BDC executives tell Barron’s their valuations, which average about 90% of NAV, are appropriate, based on the high quality of their loan portfolios, the financial performance of borrowers, historically low credit losses, and the benefits of higher rates, which have lifted yields on their portfolio by as much as four percentage points this year, to about 10%. Dividends could be headed higher as higher short rates are reflected in portfolio yields.
BDC portfolios tend to be widely diversified. The Ares portfolio has loans to more than 400 companies.
“We continue to have very strong credit performance and almost no losses, and higher rates are flowing through to the bottom line,” says Craig Packer, the CEO of Owl Rock.
He says Owl Rock cherry-picks less economically sensitive sectors, including software and healthcare, for its lending activity. “We lend to high-quality, recession-resistant businesses,” Packer says.
BDCs regularly say they have plenty of cushion, since private-equity firms have substantial equity in the borrowers. Still, areas like software, a popular industry for BDC lending, have started to feel the effects of a weaker economy. Many publicly traded software stocks are down 50% or more this year.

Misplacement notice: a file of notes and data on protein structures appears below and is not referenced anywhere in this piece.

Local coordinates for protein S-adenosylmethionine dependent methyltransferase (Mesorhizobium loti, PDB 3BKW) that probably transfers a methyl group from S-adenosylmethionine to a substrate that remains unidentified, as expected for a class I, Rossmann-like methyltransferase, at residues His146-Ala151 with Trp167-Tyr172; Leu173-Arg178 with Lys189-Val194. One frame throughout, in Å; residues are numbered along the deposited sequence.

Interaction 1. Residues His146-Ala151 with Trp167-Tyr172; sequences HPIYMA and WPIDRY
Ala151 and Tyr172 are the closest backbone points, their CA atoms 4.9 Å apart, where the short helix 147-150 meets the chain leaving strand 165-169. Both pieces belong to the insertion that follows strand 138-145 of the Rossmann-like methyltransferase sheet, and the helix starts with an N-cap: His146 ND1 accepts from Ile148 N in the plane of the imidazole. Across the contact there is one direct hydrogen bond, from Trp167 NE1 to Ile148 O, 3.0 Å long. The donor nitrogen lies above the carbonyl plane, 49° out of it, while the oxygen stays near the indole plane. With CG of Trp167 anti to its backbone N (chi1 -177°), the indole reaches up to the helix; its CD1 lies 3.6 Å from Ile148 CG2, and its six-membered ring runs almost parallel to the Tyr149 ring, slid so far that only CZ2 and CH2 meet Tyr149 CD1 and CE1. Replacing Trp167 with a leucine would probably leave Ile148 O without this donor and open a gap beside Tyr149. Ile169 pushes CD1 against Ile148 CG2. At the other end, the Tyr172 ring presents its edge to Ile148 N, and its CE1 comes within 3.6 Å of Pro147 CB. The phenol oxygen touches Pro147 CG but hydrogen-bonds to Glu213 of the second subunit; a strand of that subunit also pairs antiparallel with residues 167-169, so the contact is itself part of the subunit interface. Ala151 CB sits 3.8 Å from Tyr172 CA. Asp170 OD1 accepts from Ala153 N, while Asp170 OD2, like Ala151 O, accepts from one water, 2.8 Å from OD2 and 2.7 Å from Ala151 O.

BDC Reporter Comments: Software stocks – because they are so profitable – ran up in value more than many other industries and had further to drop. More importantly, there’s no sign that the software sector – or any other industry for that matter – is showing any unusual sign of credit stress after many months of difficult economic conditions.
“If we’re going into a recession, even a mild one, it will hit BDC stocks meaningfully,” says Ryan Lynch, an analyst at KBW. “When credit is deteriorating, the stocks don’t work well. If we don’t go into a recession, BDCs will be a great place to be.”
Lynch says the stocks “could easily trade down to 70%” of NAV in a downturn. Investors are showing some caution already, as many BDCs trade below stated net asset value.
Lynch says he has grown “more cautious” on the sector, although he has Buy ratings on Ares, Owl Rock, and others. The companies now are in a sweet spot: Rates are rising and credit quality generally is good, but financial troubles are surfacing at some borrowers, and could worsen in 2023.
BDC Reporter Comments: Clearly Mr Lynch does not believe – as yet – that “we’re going into a recession” or he would not have all those BDC Buy calls. Nor do most investors, judging by where prices sit – not as bad as in September when the mood was darker but not as optimistic as in April when prices reached their 2022 high. As to “financial troubles are surfacing”, we’d like to know what Barron’s is referring to.
Ares Capital, Blackstone Secured Lending, and Owl Rock have experienced declines in NAV of just 2% this year, while leveraged loans—more liquid, floating-rate loans made to larger companies—are down about 5%. If BDCs had similar performance to the leveraged-loan market, many BDC NAVs would be down close to 10%, given their own leverage.